It’s important that investors understand all risky assets can experience long periods of underperformance.
My favorite example that makes this point is that, for the 40-year period from 1969 through 2008, the S&P 500 Index returned 9%, and so did 20-year Treasury bonds. Making matters worse, while producing the same returns as long-term Treasuries, the S&P 500 experienced far greater volatility—its annual standard deviation during the period was 15.4% compared to just 10.6% for Treasuries.
That equities could underperform Treasuries for 40 years surprised many people, but it shouldn’t have. No matter how long the horizon, there must be at least some risk stocks will underperform safer investments.
Another risk premium also failed to appear over this same 40-year period, one that has received far less, if any, attention. Specifically, there was no corporate credit risk premium. From 1969 through 2008, 20-year corporate bonds returned 8.4% a year and underperformed 20-year Treasury bonds. Having no corporate credit risk premium at a time when there also was no equity risk premium shouldn’t have surprised investors, because corporate bonds are really hybrid securities (a mix of the risks of stocks and Treasury bonds) that don’t have much unique risk.
Now consider the following: For the 92-year period 1926 through 2017, the riskier S&P 500 Index provided a significant return premium over safer long-term Treasuries, outperforming them by 4.7% percentge points a year (10.2% versus 5.5%). Over the same period, riskier long-term corporate bonds also outperformed safer long-term Treasuries—6.1% versus 5.5%.
However, that’s before considering their greater implementation costs.
Only Right Way To See Things
Investors should not consider assets in isolation; they should consider how an asset’s addition impacts their portfolio’s risk and return. The following table covers the 92-year period 1926 through 2017, and compares the results of two 60/40 portfolios rebalanced annually. Portfolio A’s allocation is 60% to the S&P 500 Index and 40% to long-term Treasuries. Portfolio B substitutes long-term corporate bonds for the fixed-income allocation.
As you can see, there was just a 0.1 percentage point advantage for a portfolio with corporate bonds. That slightly higher return came with slightly more volatility, resulting in the same risk-adjusted return.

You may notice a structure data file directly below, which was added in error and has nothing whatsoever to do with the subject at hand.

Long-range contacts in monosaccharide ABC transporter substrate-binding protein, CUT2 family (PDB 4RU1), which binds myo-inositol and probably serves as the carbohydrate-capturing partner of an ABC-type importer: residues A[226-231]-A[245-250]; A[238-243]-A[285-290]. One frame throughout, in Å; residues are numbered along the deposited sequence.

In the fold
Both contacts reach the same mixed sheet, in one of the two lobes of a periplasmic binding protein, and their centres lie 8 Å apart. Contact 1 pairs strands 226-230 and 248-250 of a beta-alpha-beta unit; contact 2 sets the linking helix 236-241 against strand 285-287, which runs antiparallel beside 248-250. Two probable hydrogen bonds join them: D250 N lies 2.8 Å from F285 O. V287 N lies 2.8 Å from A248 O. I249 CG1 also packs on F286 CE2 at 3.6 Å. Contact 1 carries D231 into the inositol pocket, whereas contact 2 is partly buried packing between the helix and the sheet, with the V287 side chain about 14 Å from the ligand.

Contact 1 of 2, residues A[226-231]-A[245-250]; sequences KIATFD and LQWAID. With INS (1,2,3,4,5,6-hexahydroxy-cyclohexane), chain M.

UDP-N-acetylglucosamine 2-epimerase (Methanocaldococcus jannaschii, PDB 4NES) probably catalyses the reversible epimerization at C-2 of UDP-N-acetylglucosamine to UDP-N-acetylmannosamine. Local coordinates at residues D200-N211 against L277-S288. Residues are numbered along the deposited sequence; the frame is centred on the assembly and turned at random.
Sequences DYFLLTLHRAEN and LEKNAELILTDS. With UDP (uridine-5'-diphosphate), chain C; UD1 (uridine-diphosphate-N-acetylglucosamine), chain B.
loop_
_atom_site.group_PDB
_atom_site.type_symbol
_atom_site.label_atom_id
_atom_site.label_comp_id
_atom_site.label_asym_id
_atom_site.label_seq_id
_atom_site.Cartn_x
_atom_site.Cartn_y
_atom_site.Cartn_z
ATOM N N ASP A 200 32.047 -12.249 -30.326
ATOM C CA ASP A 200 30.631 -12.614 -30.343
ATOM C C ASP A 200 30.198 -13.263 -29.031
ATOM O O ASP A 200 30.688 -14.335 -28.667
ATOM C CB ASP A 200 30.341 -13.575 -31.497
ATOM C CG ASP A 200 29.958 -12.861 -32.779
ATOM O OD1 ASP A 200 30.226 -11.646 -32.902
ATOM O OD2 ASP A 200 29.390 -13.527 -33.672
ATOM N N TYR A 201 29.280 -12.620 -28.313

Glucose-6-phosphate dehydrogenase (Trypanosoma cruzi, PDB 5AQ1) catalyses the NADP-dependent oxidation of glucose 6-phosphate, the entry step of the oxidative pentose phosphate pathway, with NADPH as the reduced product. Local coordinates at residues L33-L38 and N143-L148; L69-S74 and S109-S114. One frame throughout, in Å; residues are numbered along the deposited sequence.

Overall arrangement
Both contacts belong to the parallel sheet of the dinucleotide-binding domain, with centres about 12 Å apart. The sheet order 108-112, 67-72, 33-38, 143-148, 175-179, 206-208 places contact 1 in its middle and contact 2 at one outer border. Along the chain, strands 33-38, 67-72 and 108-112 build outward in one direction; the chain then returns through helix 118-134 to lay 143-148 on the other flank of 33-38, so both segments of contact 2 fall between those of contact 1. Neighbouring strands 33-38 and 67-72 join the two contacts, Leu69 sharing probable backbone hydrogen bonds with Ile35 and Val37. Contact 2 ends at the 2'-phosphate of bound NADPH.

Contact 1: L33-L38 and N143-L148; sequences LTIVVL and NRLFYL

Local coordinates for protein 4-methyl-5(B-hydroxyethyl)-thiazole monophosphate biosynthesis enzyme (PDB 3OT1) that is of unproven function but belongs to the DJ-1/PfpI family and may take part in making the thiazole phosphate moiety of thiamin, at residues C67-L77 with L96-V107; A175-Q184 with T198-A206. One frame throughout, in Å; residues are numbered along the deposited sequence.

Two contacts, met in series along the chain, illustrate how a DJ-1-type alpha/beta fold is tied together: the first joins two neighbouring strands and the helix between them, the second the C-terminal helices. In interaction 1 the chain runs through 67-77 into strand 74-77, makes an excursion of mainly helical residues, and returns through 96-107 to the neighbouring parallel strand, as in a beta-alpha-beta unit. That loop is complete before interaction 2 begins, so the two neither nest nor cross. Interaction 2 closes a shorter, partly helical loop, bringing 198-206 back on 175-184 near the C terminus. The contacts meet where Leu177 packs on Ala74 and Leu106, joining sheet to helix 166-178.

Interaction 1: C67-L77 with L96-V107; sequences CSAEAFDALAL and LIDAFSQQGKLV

The reason most of the higher returns of corporate bonds did not show up in the portfolio returns was that long-term Treasury bonds mix better with the risks of stocks. Their annual correlation of returns to the S&P 500 was lower than for long-term corporate bonds.
There are some other factors to consider that make the picture less favorable for corporate bonds.
CDs: Higher Yields Without Credit Risk
First, the table understates the case for avoiding corporate credit risk, at least for individual investors who have access to the CD market. FDIC-insured CDs, which also have no credit risk (as long as you remain within the limits of the insurance), typically carry significantly higher yields that likely would more than wipe out the advantage in the yield corporate bonds have over Treasuries.
For example, on Nov. 13, 2018, Bloomberg data show the yield on five-year Treasuries was 3%. CDs of the same maturity were available with a yield of 3.5%. That’s an improvement that wipes out the entire difference in returns earned by corporates over Treasuries.
In addition, CDs don’t come with the call risk that corporate bonds do. (Martin Fridson and Karen Sterling’s 2007 study “Original Issue High-Yield Bonds” found that call risk was a negative contributor to the return on high-yield bonds.) Another benefit of CDs relative to corporate bonds is that CDs often have very low early redemption penalties, allowing investors to benefit from rising rates, which is the opposite of what happens with corporate bonds.
But we are not done yet.
The data we looked at so far are based on indexes, which have no costs. Implementing strategies, however, does.
With that in mind, and using data from Portfolio Visualizer, we’ll now look at more recent data using two Vanguard funds. I’ve substituted intermediate-term funds instead of longer-term funds, because Vanguard’s intermediate funds have far more assets than their long-term funds, and the data is available for a longer period.
- Vanguard Intermediate-Term Treasury Fund Investor Shares (VFITX)
- Vanguard Intermediate-Term Investment-Grade Fund Investor Shares (VFICX)
Because VFICX was launched in December 1993, we’ll look at the evidence for the 24-year period 1994-2017. Over that period, VFITX returned 5.2% per year, underperforming VFICX’s return of 5.8% per year. In addition, the volatility (annual standard deviation of returns) of the two funds was virtually identical, at 4.7%.
However, you should never look at investments in isolation, you should consider how their addition impacts the portfolio. With that in mind, let’s look at the results of portfolios using those two funds in combination with Vanguard’s 500 Index Fund Investor Shares (VFINX).